TV’s lead female characters preferred by the Hollywood Foreign Press Assn. are no wilting flowers.

From Elisabeth Moss’ feisty copywriter in “Mad Men” to Edie Falco’s brusque pill-popper in “Nurse Jackie” and Kyra Sedgwick’s take-charge police detective that rises above the sea of her sexist male colleagues in “The Closer,” these women on the smallscreen are tough, sensible and prove they’ve got more mettle and moxie than a boatload of testosterone.

“Women have transcended the traditional role that has been previously ascribed to them in television,” says Matt Corman, series creator of USA Network’s “Covert Affairs,” the cabler’s action-crime thriller starring nominated thesp Piper Perabo in the role of an undercover spy. “They’re not just the wife and girlfriend roles anymore. They’re very powerful women, but are also very nuanced, even more so than the males. There is complexity in these characters and are fully realized human beings.”

“Affairs” co-creator Chris Ord suggests that, ironically, what makes female characters today often fiercer than their male counterparts is their ability to expose their emotional side.

“Spies aren’t supposed to show their emotions,” he explains. “They’re supposed to stay Sphinx-like. But Piper’s character shows her vulnerability and her weaknesses, and this often helps her succeed.”

For most of these fiery female characters, it’s not their physical prowess — Moss and Perabo, for example, are definitely not foreboding in stature — but their high levels of intelligence that give them the gumption and edge needed to outwit the men in their worlds.

“Jackie is emotionally and intellectually stronger than the people around her,” says “Jackie” creator Liz Brixius. “I don’t think she’s physically stronger, and that’s where the drug addiction comes. She’s overextended herself. She wants to be the best nurse and the best mother, but she’s committed 26 hours of the day out to people when she really only has 24.”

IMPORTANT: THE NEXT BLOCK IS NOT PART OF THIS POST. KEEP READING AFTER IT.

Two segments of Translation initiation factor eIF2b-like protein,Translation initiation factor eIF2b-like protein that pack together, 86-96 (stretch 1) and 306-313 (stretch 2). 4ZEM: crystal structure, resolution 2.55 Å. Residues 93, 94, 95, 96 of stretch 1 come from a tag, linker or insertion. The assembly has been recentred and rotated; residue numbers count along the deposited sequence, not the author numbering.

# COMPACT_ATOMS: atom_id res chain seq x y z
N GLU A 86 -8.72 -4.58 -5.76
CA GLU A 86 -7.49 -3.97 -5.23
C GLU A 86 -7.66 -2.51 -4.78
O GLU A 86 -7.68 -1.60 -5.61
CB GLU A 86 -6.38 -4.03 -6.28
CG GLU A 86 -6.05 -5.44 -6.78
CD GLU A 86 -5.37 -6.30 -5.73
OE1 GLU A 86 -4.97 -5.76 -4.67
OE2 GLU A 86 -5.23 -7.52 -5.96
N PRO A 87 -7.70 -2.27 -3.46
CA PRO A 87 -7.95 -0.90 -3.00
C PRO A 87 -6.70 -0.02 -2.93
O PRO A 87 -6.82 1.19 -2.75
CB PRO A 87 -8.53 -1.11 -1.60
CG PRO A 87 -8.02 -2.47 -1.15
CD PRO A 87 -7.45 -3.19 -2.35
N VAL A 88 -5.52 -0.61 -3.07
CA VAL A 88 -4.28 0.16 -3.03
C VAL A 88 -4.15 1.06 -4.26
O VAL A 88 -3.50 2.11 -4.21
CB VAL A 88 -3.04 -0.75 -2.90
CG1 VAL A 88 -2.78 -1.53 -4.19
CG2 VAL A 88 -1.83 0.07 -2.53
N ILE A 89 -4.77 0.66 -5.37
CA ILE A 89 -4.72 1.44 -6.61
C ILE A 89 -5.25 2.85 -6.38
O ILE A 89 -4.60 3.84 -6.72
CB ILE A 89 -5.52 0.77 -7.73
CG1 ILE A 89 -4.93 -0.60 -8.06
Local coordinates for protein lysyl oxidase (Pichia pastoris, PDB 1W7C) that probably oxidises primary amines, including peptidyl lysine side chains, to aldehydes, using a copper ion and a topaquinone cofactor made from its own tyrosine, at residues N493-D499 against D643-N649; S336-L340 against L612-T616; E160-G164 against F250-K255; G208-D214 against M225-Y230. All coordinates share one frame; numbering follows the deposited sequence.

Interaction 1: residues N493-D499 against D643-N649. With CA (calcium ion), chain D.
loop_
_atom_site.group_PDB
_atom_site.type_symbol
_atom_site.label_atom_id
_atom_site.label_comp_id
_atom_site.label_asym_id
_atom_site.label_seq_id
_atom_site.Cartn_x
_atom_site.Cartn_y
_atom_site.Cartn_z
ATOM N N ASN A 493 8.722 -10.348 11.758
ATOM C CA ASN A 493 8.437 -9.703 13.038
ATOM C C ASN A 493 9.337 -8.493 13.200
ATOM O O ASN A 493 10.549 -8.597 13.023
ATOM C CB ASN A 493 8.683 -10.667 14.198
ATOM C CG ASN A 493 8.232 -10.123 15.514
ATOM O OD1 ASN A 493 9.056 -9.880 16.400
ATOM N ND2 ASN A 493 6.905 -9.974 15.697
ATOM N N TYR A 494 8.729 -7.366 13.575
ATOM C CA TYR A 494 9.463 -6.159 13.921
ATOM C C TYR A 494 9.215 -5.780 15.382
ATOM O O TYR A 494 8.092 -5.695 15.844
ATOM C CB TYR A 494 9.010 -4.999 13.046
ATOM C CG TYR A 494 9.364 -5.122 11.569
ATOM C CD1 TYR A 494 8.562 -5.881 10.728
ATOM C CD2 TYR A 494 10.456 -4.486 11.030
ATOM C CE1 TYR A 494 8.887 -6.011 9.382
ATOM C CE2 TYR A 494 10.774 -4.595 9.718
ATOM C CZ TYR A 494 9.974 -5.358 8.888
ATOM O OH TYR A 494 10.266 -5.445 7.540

It’s her struggle, says Brixius, that makes Jackie compelling and keeps her humanity intact.

“Nurses are like firemen,” she continues. “They’re heroes, but they’re walking among us every day. We latch on to the heroism, but we also want her to be relatable. You make her real with drug addiction and a family, and she gets really interesting really fast.”

But are some of these characters a bit too far-fetched and over-the-top?

“There seems to be a limited range of female characters that are allowed in the inner circle in TV,” posits AOL critic Maureen Ryan. “We want to see conflicted characters, but at the same time it seems like there’s this idea that they need to be sort of extreme in their flaws or their behaviors.”

While Ryan responds to the ass-kicking, gun-wielding antics of Globe nominee Katey Sagal’s “Sons of Anarchy” character, it requires an ongoing suspension of disbelief. She cites Julianna Margulies (also a Globe non) in “The Good Wife” as one example of a protagonist — successful lawyer and doting mother — with whom many women can identify, but she deems many of the female characters on TV outlandish.

“Most people don’t live lives like these women,” Ryan continues, “which is fine because they are a little bit larger than life. But it would be nice if the women on TV were a little bit more relatable to us.”

But for Brixius, today’s women on TV — namely Falco’s character — are constructed very much so in the vein of classic male Hollywood figures (think James Dean, Clint Eastwood and even Don Draper of “Mad Men”). They’ve got pluck, guts and are imperfect in many ways.

“We’re just writing women like we used to write guys,” Brixius says. “Jackie Peyton stays ahead of the law. She’s grappling with rights and wrongs. She’s tragic, but every day she does a little bit more good than she does bad. She’s romantic, a loner. She’s a miracle to me.”

More from The Golden Globes:
No changes set for HFPA voting process | Feisty femme characters raise TV stakes
And the nominees are:
Drama | Comedy/Musical | Drama – Actor | Drama – Actress | Comedy – Actor | Comedy – Actress
Cecil B. DeMille Award: Robert De Niro
De Niro ranges from epics to Fokkers | Dangerous De Niro brought electricity to screen